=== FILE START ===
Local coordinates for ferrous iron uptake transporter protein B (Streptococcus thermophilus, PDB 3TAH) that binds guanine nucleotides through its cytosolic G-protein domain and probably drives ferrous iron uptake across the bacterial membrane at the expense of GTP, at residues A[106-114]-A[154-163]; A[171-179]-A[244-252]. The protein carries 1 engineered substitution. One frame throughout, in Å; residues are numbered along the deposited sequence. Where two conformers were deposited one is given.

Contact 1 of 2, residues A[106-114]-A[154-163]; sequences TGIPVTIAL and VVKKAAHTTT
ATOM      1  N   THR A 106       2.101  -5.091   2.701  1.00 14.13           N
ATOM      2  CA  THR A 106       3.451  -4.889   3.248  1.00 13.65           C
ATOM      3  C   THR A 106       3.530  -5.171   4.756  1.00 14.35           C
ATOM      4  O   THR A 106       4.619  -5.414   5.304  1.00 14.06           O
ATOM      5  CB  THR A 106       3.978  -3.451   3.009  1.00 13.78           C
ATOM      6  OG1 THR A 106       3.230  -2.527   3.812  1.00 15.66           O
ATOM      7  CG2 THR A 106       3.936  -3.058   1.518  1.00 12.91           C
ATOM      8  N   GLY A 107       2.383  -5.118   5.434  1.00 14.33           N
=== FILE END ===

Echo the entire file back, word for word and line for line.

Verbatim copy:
Local coordinates for ferrous iron uptake transporter protein B (Streptococcus thermophilus, PDB 3TAH) that binds guanine nucleotides through its cytosolic G-protein domain and probably drives ferrous iron uptake across the bacterial membrane at the expense of GTP, at residues A[106-114]-A[154-163]; A[171-179]-A[244-252]. The protein carries 1 engineered substitution. One frame throughout, in Å; residues are numbered along the deposited sequence. Where two conformers were deposited one is given.

Contact 1 of 2, residues A[106-114]-A[154-163]; sequences TGIPVTIAL and VVKKAAHTTT
ATOM      1  N   THR A 106       2.101  -5.091   2.701  1.00 14.13           N
ATOM      2  CA  THR A 106       3.451  -4.889   3.248  1.00 13.65           C
ATOM      3  C   THR A 106       3.530  -5.171   4.756  1.00 14.35           C
ATOM      4  O   THR A 106       4.619  -5.414   5.304  1.00 14.06           O
ATOM      5  CB  THR A 106       3.978  -3.451   3.009  1.00 13.78           C
ATOM      6  OG1 THR A 106       3.230  -2.527   3.812  1.00 15.66           O
ATOM      7  CG2 THR A 106       3.936  -3.058   1.518  1.00 12.91           C
ATOM      8  N   GLY A 107       2.383  -5.118   5.434  1.00 14.33           N